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Want a job at NASA? Read this first


Want a job at NASA? Read this first
When NASA was looking for a new class of astronauts, only 12 were selected from a whopping 18,300 applicants.

NASA, the one stop place for all those who are thriving for a job out of this world. And with NASA gearing up for to reach beyond the moon and to Mars, there’s no doubt that the space company will be seeking immense man power. Recently, when NASA was looking for a new class of astronauts, only 12 were selected from a whopping 18,300 applicants.

So what is it to apply for a breathtaking job at NASA?

If you are interested to know how to get your soles scraping the floors at NASA, you should read up to what CNNMoney has found out. They spoke to Donald Pettit, 62-year-old NASA astronaut and Greg Johnson, a former Astronaut and now president of the Center for Advancement of Science in Space.

How do you qualify?

Qualified applicants must first have a bachelor’s degree in the field of science, technology, engineering or math. PG and work experience in the same field is also a must. You should know that NASA has previously trained astronauts with all sorts of backgrounds, such as medical doctors, vets, oceanographers, and more.

Qualifying into the program also addresses a physical demand. Applicants need good eyesight, must be between 5ft 2 and 6ft 3, and should have a good blood pressure, which should not exceed 140/90 when seated.

The next necessity is where candidates must pass a difficult endurance test and impress the NASA team with a series of interviews.

“It’s a very special opportunity,” Johnson said. He advised the next class of astronaut candidates to “take advantage of it” because “for each astronaut, there’s 100 behind us equally qualified,” reports CNNMoney in their interview.

What’s next?

If you managed the above tasks, you are one lucky earthling. However, it does not end here — you will next end up with a massive 2-year training and evaluation period. “It’s like getting a full four-year college degree compressed into two years,” Pettit said. “There’s no summer breaks.”

During this training, you learn skills that come in handy during an actual mission. The tasks include massive stressful areas such as:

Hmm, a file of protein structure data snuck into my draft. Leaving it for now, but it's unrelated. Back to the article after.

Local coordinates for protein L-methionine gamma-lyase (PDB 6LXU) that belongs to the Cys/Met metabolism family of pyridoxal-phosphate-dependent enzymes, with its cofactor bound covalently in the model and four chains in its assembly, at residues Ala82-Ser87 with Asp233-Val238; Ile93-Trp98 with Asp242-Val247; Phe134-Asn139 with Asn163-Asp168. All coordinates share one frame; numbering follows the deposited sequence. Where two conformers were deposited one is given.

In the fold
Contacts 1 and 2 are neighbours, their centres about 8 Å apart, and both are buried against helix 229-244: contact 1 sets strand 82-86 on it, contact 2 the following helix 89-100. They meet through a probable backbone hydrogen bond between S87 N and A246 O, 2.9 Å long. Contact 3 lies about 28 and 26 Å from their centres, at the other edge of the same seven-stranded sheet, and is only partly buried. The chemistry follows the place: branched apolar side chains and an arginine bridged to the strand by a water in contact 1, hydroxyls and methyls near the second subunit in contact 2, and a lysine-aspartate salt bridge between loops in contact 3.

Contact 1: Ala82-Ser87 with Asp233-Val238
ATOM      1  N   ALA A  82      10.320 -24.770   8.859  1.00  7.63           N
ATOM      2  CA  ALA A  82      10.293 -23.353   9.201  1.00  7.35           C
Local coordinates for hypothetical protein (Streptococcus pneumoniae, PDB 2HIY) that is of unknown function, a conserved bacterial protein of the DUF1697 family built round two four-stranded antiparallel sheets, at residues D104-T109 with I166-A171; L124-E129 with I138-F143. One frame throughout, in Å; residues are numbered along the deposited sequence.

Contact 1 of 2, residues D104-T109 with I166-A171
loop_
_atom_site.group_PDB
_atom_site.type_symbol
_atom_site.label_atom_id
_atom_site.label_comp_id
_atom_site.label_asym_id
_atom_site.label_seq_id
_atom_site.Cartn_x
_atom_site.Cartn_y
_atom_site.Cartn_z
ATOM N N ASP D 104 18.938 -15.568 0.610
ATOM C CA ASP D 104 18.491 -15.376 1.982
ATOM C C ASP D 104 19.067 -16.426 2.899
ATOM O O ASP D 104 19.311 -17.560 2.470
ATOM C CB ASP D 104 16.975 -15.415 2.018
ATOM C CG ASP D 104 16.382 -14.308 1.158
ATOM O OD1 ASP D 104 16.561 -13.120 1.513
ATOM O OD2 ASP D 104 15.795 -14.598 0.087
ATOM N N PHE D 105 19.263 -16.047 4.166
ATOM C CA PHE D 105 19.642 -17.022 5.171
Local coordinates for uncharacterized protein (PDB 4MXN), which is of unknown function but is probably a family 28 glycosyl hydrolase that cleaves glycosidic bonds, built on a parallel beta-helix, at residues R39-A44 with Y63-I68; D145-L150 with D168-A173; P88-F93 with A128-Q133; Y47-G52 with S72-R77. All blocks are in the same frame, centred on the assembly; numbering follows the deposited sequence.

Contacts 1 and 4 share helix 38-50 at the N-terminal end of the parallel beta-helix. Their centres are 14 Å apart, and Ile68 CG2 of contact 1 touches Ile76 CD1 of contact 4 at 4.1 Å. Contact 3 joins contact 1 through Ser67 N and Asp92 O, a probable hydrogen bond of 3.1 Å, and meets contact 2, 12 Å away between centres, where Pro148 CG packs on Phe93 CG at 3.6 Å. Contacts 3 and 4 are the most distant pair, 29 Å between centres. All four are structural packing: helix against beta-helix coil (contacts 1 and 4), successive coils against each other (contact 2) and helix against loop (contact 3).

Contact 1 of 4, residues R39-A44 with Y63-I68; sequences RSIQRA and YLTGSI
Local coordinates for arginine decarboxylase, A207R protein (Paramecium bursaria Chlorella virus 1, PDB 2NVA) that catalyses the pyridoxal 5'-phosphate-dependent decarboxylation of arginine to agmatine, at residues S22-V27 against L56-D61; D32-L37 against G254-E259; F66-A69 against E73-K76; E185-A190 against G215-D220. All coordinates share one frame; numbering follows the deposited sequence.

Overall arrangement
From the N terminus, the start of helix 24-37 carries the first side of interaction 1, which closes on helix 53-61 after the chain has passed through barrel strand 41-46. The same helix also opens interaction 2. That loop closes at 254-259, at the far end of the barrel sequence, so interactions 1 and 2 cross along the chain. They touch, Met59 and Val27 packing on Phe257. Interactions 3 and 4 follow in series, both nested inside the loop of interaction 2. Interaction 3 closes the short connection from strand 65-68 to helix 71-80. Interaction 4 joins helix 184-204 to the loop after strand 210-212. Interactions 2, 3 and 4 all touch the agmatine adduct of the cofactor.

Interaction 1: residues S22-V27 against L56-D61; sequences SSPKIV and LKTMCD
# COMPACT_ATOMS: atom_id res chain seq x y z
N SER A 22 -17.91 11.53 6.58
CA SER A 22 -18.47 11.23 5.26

— Swim laps in a 25-meter pool and tread water for 10 minutes while wearing a flight suit and tennis shoes.

— Become SCUBA certified, which is needed in space as underwater environment is actually similar to the vacuum of space.

— Ride up and down in a jet aircraft, mimicking zero-gravity environment in space. Trainees may have to take at least 40 of such rides in a single day.

— Learn to speak Russian — you would need to be able to communicate with cosmonauts at the space station and during launch.

You would also have to get comfortable with white bulky and puffy space suits; and mind you — they are not like the ones you see in movies, claims Pettit. They are hot, uncomfortable and you have to crawls out of them to get them off.

When do you head to space?

Not so soon dear! If you have completed the stage two of training, you would still have to complete another level of specific space training. This involves on what you would be doing out there. And, the training starts months before you even head to the cockpit with your space suit on you. For just a six-month stint at the space station, be prepared to go through a 2/3-year extra training.

So what next? What do you do when you head out there?

You will be assigned experiments to be performed, researches to be conducted and hardware repairs when in space. Petit stated that during his missions, he would get just one-day off per week during his six-month mission at the ISS.

Finally, you’re in by now. But what is the pay like?

“Nobody gets rich,” said Pettit, who has been an astronaut for almost two decades. Annual salaries for astronauts are anywhere between $66,000 to $144,500 per annum. This amounts to approximately INR 44.2 lakhs to INR 1 crore. Experiences astronauts make a little more than a crore, depending on the rank and experience.

But hold on a moment — NASA is pretty strict about your salary here. You are not allowed any personal financial gain and their rules are pretty strict. Once onboard, you cannot write books, or charge for speaking in public, or even accept gifts from any company. However, Petit puts it nicely that once you are a NASA guy, you won’t have time to do any of that stuff anyways.

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